Tuesday, November 4, 2008
The Worst Possible Outcome
I have been tossing this idea around in my head: three major twists of political history from 2000 until 2008 have worked to keep John McCain out of the White House.
Consider the following counterfactuals:
Al Gore wins Florida in 2000 in a disputed recount: Now conservatives are angry. Just when they have a decent shot at the White House, Rove/Bush screw it up. Another four years in the wilderness. And they have the feeling they were robbed. 9/11 still occurs, because the biggest failure was the lack of imagination to see what al-Qaeda could do and that failure crossed party lines. In the months that follow 9/11, Republicans begin the drum beat for investigations, etc. But unlike actual history, the attack is blamed almost entirely on the Democrats. There is no "My Pet Goat" moment for the Republicans. President Bush didn't receive the August 16, 2001 PDB briefing -- President Gore did. And the inability to turn the tragedy into a bipartisan failure -- President Gore had been a top government official since 1993 -- dooms the Democrats on national security issues. (This counterfactual shows that most of the blame arguments post-9/11 were nothing more than political CYA; I have no doubt that this counterfactual world has Sean Hannity mentioning the PDB every 8.2 seconds). The Republicans turn to McCain, who has the national security credentials to credibly and savagely attack Gore. With the full backing of the base, he could have run to the center and been the relaxed candidate that nearly took down Bush in 2000. And McCain is not facing the loose, relaxed Gore we see today. He is facing the wooden Bill Clinton-lite who is barely able to get out of his own way.
John Kerry squeaks out a win in Ohio in 2004: Again, you have to remember that the President Kerry that would be running for re-election in 2008 is not the John Kerry you saw on Meet The Press this weekend. Think about the awkward politician who votes for it before he votes against it. As Iraq deteriorates -- because there is no way that President Kerry doubles down in Iraq with a surge in 2007 the way President Bush did -- the blame game begins. Right now, Iraq can be squarely laid at the feet of the Republicans. Beyond the initial authorization vote, Democrats can escape all political repercussions for how well/poorly Iraq goes. But in this counterfactual world, the election of President Kerry gives the Democrats a political stake in the matter. And the question rings out, 'Who lost Iraq?" (Again, it is assumed that counterfactual Sean Hannity will claim that we were doing fine in 2004, President Kerry cut and ran, Democrats are weak on national defense, Democrats favor surrender, etc.). The huge Democrat gains of the 2006 election? Since they were a reaction to President Bush's leadership, they are gone. While President Kerry would not have been quite as incompetent on Katrina, I doubt that he would have had enough time (roughly 8-9 months) to make substantial changes to the Bush-era disaster preparedness scenarios. And he would have been hamstrung by the Stooges-like leadership of Blanco and Nagin. The Republicans turn to McCain, who has the national security credentials to credibly and savagely attack Kerry. With the full backing of the base, he could have run to the center and been the relaxed candidate that nearly took down Bush in 2000.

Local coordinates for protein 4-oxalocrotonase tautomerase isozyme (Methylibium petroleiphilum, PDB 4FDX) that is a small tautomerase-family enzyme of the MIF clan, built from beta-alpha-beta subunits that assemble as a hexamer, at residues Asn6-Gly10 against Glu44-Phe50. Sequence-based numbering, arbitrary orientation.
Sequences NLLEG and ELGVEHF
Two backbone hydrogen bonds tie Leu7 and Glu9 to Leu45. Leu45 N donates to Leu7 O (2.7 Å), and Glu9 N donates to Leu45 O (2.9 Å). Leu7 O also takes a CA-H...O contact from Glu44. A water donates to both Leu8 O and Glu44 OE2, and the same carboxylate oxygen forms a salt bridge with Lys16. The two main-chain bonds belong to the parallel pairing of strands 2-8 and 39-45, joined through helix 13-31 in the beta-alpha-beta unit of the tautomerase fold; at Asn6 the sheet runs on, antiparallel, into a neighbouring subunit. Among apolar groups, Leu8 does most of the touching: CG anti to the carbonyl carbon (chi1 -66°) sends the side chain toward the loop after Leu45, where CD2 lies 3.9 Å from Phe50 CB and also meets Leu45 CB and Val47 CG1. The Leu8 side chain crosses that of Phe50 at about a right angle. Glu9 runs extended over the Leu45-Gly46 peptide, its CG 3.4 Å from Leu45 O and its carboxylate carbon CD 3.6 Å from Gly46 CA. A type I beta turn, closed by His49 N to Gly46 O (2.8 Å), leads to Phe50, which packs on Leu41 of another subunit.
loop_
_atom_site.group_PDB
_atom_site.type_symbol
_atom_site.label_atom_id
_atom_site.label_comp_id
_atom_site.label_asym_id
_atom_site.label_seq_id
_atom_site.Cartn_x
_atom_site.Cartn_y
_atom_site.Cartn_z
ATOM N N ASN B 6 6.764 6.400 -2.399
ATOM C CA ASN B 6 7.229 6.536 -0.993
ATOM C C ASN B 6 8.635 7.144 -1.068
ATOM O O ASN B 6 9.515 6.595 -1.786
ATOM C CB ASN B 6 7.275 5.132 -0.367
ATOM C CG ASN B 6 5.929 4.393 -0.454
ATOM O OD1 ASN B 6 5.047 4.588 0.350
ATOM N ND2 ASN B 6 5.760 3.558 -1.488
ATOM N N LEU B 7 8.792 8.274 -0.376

Hillary Clinton beats Obama in the primaries: This would be a far different race if it was McCain v. Clinton. McCain would have never needed to shore up his base. Almost everything that has turned off open-minded voters about John McCain has been an effort to shore up the base and guarantee that they come out to vote. Sarah Palin, William Ayers, the constant attack ads, socialism, etc. Steve Schmidt, Nichole Wallace, etc. are the JV team of the Bush/Cheney 04 campaign. BC04 won by getting out more Republicans than Kerry got out Democrats. KE04 hit every metric a D would want to hit in Ohio and still lost. But they are trying to replicate that magic in a campaign where it is doomed to fail. They haven't sufficiently scared the base about Obama and have turned off voters in the process. But with Hillary, the base would be sufficiently scared. They may not especially like McCain, they may not like the idea of an Obama presidency, but the idea of President Hillary Clinton sends chills down the spine of every Republican. I think a lot of the Hail Marys (Palin, suspending the campaign, etc.) wouldn't have been necessary, because you don't need to give the base any more reasons to vote. With the full backing of the base, he could have run to the center and been the relaxed candidate that nearly took down Bush in 2000. And Hillary would have had to spend time repairing a war within her base as the Obama supporters threaten to vote McCain or stay home. That would have forced her to the left, playing into McCain's hands.
Instead, McCain has to wait until 2008 and draw the worst possible opponent for his style. Politics is a lot like boxing -- styles matter when it comes to matchups. McCain's political style has been to vote with the party on plenty of issues, but when he doesn't agree, he makes sure everyone knows about it. He always tries to position himself as the non-ideological crusading independent. In all three counterfactuals, he would have been able to position himself as the Washington outsider, condemn business as usual in the capitol and keep his normal style without losing the base. But instead, he faced a candidate who was well-positioned to move to the center, had a strong committed base behind him and who didn't enter the race with the Republican base ready for blood. McCain faced a boxer with similar skills in a match where all of the externals of the political environment were for the other guy. And he is going to go down in a Bob Dole-like defeat as a result.